The New Classic Rock
We should have been sick of Westworld by now. Instead, practically nobody's ever heard of 'em.
Thursday, November 14, 2002
The process should have gone like this: We would''ve run across Westworld a few years ago on the car radio, where Tony Harnell''s voice, like some intimate rocket, would have gotten inside our heads and spiraled us through the sunroof. We would''ve been singing along right away, because this is a band with so many hooks, you stab your fingers when you turn the volume up. We would''ve gotten reckless-driving citations for slashing through traffic to the band''s galloping Zep Lite rhythms and Queenly riffs.
Then the programmers would have spun a dozen of their songs 50 billion times each, "Stairway" Syndrome would have set in, and today the very mention of Westworld would gag. Garage bands would be doing joke covers of their hits. There would be rehab clinics named after them. Harnell would already have met and broken up with Sheryl Crow.
Sorry, though, Westworld is a pretty new band, around for less than four years, and Classic Rock Radio only plays old stuff.
There''s a reason such stations can still maintain a playlist dating mostly from 1972 to 1977: A whole lot of that music reached undeniably impressive levels of craft. Even the snottiest punk iconoclast would admit that the Eagles, Paul McCartney, Labelle, Al Green, Elton John, Heart and Aerosmith could sing, play and write songs.
Westworld are in a league with those guys. The only question is: Does anybody know what to do with new classic rock?
Westworld started off with modest name recognition because Harnell had been the American screecher in the Norwegian ''80s hair band TNT, and guitarist Mark Reale had been in the perennial New York metal group Riot. It was a nostalgia thing. Since American distribution for both TNT and Westworld have been minimal (though they were more than a glimmer in Europe and Japan), few knew that in recent years Harnell''s TNT had freaked out with an imaginative neopsychedelia that far outclassed their generic beginnings.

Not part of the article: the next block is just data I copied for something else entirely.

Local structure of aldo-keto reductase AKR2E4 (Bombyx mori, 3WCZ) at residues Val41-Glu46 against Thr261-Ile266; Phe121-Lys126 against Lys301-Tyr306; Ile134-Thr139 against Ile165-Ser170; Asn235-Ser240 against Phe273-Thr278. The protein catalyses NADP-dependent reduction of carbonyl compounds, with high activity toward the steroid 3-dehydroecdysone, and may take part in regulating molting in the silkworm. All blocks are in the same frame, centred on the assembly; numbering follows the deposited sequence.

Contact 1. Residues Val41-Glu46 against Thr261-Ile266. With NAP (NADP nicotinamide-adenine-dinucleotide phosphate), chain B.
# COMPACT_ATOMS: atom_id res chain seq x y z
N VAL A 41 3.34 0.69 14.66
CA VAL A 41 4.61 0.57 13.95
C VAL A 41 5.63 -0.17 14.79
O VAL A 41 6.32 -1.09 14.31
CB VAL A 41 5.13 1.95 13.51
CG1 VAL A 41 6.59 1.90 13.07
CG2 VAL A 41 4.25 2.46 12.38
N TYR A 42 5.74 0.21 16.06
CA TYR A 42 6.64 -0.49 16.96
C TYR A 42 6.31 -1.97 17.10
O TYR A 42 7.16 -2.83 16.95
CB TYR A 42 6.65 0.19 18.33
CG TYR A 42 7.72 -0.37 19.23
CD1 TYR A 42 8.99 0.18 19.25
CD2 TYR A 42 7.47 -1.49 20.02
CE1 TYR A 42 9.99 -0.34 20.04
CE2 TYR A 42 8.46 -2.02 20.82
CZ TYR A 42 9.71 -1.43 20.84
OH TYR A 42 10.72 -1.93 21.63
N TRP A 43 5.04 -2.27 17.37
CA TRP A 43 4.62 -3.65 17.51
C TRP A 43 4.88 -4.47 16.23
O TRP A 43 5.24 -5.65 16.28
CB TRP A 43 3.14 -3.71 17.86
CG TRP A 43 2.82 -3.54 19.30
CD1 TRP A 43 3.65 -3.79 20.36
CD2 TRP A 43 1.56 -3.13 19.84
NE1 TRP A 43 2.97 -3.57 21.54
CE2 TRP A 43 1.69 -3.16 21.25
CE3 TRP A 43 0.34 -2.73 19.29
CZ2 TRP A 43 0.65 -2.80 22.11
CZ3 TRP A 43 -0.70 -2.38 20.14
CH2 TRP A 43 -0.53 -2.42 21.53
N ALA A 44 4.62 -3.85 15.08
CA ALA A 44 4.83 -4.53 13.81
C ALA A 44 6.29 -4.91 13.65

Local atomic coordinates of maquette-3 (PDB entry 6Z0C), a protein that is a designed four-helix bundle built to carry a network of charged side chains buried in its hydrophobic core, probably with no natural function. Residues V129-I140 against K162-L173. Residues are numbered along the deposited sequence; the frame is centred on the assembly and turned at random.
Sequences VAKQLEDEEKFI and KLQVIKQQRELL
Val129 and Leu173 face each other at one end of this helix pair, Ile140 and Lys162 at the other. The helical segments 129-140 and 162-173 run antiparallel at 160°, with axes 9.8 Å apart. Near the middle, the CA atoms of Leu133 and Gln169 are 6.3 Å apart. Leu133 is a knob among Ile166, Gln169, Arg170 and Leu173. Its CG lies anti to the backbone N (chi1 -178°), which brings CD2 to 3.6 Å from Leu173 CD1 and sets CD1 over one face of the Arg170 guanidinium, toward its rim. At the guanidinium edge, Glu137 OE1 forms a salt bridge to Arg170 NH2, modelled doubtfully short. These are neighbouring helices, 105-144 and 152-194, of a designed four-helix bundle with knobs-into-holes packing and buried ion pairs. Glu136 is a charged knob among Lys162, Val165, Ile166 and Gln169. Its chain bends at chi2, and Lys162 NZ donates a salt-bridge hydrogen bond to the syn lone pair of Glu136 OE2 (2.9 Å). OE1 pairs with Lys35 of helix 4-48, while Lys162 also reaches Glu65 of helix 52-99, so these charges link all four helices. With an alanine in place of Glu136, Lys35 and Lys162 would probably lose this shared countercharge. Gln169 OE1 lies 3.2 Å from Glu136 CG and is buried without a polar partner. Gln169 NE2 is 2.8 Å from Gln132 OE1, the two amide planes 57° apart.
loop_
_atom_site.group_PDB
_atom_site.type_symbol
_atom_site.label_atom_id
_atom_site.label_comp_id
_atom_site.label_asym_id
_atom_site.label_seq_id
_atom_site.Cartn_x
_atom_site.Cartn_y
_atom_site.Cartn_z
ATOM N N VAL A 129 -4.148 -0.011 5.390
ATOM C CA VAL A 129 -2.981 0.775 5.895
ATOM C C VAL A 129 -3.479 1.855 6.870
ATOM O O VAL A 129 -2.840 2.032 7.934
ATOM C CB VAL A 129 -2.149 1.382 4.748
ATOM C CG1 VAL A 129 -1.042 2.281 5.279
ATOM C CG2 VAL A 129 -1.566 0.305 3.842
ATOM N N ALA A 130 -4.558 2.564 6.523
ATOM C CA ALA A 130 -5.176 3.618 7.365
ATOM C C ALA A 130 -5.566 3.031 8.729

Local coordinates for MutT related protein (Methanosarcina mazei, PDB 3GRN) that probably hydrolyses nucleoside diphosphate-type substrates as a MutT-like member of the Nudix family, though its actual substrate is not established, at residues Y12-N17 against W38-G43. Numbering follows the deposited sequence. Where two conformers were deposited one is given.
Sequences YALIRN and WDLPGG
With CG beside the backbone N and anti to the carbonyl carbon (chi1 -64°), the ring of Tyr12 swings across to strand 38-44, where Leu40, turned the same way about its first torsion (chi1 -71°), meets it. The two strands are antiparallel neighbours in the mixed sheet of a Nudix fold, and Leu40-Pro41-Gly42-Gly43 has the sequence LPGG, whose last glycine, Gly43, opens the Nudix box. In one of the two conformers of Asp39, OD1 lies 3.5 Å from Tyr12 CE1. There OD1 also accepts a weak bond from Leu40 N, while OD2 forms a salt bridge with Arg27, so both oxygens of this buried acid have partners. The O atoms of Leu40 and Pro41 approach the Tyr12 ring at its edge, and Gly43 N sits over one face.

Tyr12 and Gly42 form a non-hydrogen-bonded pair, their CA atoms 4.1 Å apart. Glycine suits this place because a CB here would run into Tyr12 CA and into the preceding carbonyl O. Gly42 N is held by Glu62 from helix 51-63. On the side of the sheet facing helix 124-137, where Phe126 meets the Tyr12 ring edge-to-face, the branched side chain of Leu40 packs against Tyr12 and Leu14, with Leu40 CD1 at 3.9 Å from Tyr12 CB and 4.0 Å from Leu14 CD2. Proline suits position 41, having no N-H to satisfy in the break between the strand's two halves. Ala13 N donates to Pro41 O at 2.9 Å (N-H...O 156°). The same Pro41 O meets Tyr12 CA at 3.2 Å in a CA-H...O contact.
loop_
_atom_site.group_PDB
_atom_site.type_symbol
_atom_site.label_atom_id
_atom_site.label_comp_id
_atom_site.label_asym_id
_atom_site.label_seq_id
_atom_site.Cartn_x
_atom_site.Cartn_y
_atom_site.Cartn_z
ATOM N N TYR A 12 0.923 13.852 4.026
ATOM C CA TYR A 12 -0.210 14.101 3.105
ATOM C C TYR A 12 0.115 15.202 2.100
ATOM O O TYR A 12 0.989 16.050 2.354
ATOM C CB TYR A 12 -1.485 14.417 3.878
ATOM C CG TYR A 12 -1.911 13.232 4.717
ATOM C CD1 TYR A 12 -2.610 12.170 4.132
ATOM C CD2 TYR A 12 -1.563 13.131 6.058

At a recent outdoor gig in LA, Harnell and Reale played an acoustic duo, artistically naked as babies. As a reference point, they dipped into a little of Black Sabbath''s "Children of the Sea." It was plain as pig iron that they had it all: riffs, dynamics, virtuosity. At one point, Harnell opened his throat and let out a long, rich, really high note, which floated between the concrete towers on either side, growing bigger and bigger till it hit the sky and faded. Then he shrugged, as if to say, "Well, that was kind of ''80s, but I know you expect it."
Ready to roll before the new CD CYBERdreamer, in the course of their two previous studio albums Westworld had already made a bushel of unknown classics. From the 1999 debut, Westworld, an impregnable songwriting fortress with a somewhat retro sound, there was the epic beg of "Bring the Water to Me" and the unforgettable, bouncing-off-the-ceiling chorus of "I Belong." From 2000''s modernistic Skin, which has only recently received more than an accidental American release, there was the delirious "Uneasy" and the darkly grinding "Black Shadow Symphony"; the title track is a Led Zeppelin-meets-Eric Carmen pop masterpiece. A live CD also features wall-to-wall winners, but glom on to any Westworld album and your favorites will change daily-if you don''t absorb a tune the first time, it''ll probably get all over you later.
The melodies pack the most instantaneous impact ever with the aid of bassist Bruno Ravel''s clean & crunchy engineering. Reale''s guitar whacks and filigreed solos sound like they''ve been shot out of a Scud launcher. And indirect touches of R&B-the Living Colour riff on "Righteous One"; funky Reale chord variations and shoogabooga rhythms from drummer John O. Reilly that nod to Stevie Wonder and the Doobie Brothers on "Misery Loves Company"; Harnell''s sometimes soul-tinged self-harmonizations-help the band come off less metallic and more human.
This is music that convinces you it''s going somewhere. And Harnell, catching up by phone from New York, gives the same impression. He''s justifiably satisfied with his current simultaneous Westworld and TNT work, which betrays fewer and fewer Sunset Strip leanings. "Sometimes I like to do things that just step completely out of the hard-rock/heavy-metal world," he says. "I always felt a bit detached from it." So he''s champing at the bit to do a solo album, he''s thought of trying Broadway (!), and he''s checked out some technique pointers from a teacher of opera (!!) at the suggestion of new acquaintance Phoebe Snow (!!!).
Harnell''s extremely rangy and supple voice needs no help, unless someone could clue him that the way he''s taking care of it (periodic smoking binges) might not be ideal. It''s always been in demand: He was asked to audition for Black Sabbath in the ''80s (no dice; too involved with TNT) and a decade later was considered by Judas Priest to replace his idol Rob Halford.
A San Diego surfer who became an international rocker, Harnell can claim the pipes as part of his bloodline: His mother sang opera. Another part comes from his grandmother, who''s a poet. Harnell''s lyrics contain no journalistic pretensions, no castles and dragons, just love, hate, faith and an occasional twist of humor. ("Everyone''s superficial here," he sings, "just the way I like it!"). He has stuck around, and the obstacles are falling.